This blog post marks a return to the originally intended subject matter of my recently-completed PhD – that being a study of the physical spaces for the performance of experimental music and sound art in China. Such was my original direction, before the outbreak of COVID-19 forced performance spaces to close (temporarily or, in some cases, permanently), and all public gatherings to be restricted, a situation which led me to consider live-streaming as a space of performance for many of the same artists under these conditions. So here we are, in the long-tail of COVID-19, and while in the near future I plan to return to Mainland China to resume my fieldwork, in the meantime there are spaces in Hong Kong, where I live, that I can learn from.
The interview below stemmed from my first visit to Peng Chau, one of the outer islands of Hong Kong and an hour’s ferry trip from the main urban area of the city. That trip was for a performance by Karen Yu and Olivier Cong, part of a series of experimental music events organised by the musician Nelson Hiu and hosted by the Islander’s Space bookshop. Through Nelson I contacted Kit Chan, one of the owners of Islander’s Space, and had a conversation with him about the space and its relation to the performance of experimental music, and the island’s overall social dynamic. Many thanks to Kit for his time and patience on this.
I mentioned in a comment over at HomeShop’s blog, that I had fortuitously picked up a copy of Slavoy Žižek’s Violence last night. I only had time to read the Introduction (“THE TYRANT’S BLOODY ROBE”), but the ideas outlined there seemed apposite to the last part of my article on Gentrification on the blog, displaying in themselves strong links to Agamben’s thought. The following are selected quotes, pulling out the parts which relate to my own interests (and undoubtedly doing great violence to Žižek’s overall meaning in the process):
“… we should learn to step back, to disentangle ourselves from the fascinating lure of this directly visible “subjective” violence, violence performed by a dearly identifiable agent. We need to perceive the contours of the background which generates such outbursts. A step back enables us to identify a violence that sustains our very efforts to fight violence and to promote tolerance.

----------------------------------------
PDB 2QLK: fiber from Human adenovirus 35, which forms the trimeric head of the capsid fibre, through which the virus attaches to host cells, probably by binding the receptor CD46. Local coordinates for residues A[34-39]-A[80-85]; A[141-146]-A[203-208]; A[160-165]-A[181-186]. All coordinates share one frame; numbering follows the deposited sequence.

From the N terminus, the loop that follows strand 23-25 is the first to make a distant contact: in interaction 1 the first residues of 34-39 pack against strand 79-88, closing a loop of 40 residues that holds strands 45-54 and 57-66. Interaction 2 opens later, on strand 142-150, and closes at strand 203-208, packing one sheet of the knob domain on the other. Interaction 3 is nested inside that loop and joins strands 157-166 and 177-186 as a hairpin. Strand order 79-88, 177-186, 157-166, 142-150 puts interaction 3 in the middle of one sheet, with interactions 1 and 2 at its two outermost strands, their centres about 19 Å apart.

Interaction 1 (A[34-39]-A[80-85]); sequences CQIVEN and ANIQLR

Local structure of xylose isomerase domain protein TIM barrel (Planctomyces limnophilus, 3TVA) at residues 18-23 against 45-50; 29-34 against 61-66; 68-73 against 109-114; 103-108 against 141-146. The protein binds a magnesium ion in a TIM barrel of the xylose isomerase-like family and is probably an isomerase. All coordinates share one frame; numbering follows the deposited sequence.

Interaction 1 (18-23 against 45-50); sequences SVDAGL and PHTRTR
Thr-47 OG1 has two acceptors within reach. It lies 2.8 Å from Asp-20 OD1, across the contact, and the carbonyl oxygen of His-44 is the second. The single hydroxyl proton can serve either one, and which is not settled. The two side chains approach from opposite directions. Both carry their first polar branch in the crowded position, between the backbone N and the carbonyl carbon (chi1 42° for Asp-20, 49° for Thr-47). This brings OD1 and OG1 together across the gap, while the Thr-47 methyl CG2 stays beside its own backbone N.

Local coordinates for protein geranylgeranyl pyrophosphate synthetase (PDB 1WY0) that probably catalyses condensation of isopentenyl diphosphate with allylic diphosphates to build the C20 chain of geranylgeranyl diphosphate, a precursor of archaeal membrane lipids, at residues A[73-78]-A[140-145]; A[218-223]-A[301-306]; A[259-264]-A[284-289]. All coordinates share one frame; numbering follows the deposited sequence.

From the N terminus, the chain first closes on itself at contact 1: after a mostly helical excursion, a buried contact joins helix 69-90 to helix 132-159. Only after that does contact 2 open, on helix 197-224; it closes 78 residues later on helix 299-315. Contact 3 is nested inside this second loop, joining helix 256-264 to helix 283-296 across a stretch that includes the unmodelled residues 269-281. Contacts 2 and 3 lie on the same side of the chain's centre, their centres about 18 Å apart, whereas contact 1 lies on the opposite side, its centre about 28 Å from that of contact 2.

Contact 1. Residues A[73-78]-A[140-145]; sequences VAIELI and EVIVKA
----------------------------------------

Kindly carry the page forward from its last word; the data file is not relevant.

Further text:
“This is not a description which locates its content in a historical space and time, but a description which creates, as the background of the phenomena it describes, an inexistent (virtual) space of its own, so that what appears in it is not an appearance sustained by the depth of reality behind it, but a decontextualised appearance, an appearance which fully coincides with real being.
“Does this recourse to artistic description imply that we are in danger of regressing to a contemplative attitude that somehow betrays the urgency to ‘do something’ about the depicted horrors?
“There are situations when the only truly ‘practical’ thing to do is to resist the temptation to engage immediately and to ‘wait and see’ by means of a patient, critical analysis.”
Over at the HomeShop blog, I’ve been invited to write about the subject of gentrification. The first part of three has just been published, and there I’m thinking about the nature of gentrification and its causes and effects on local communities. I’m focusing on two examples: HomeShop’s own situation, and my home town of New Malden (in the South-West of London) which has seen the development of Europe’s largest South Korean community.
UPDATE: All three part have now been published on the HomeShop blog: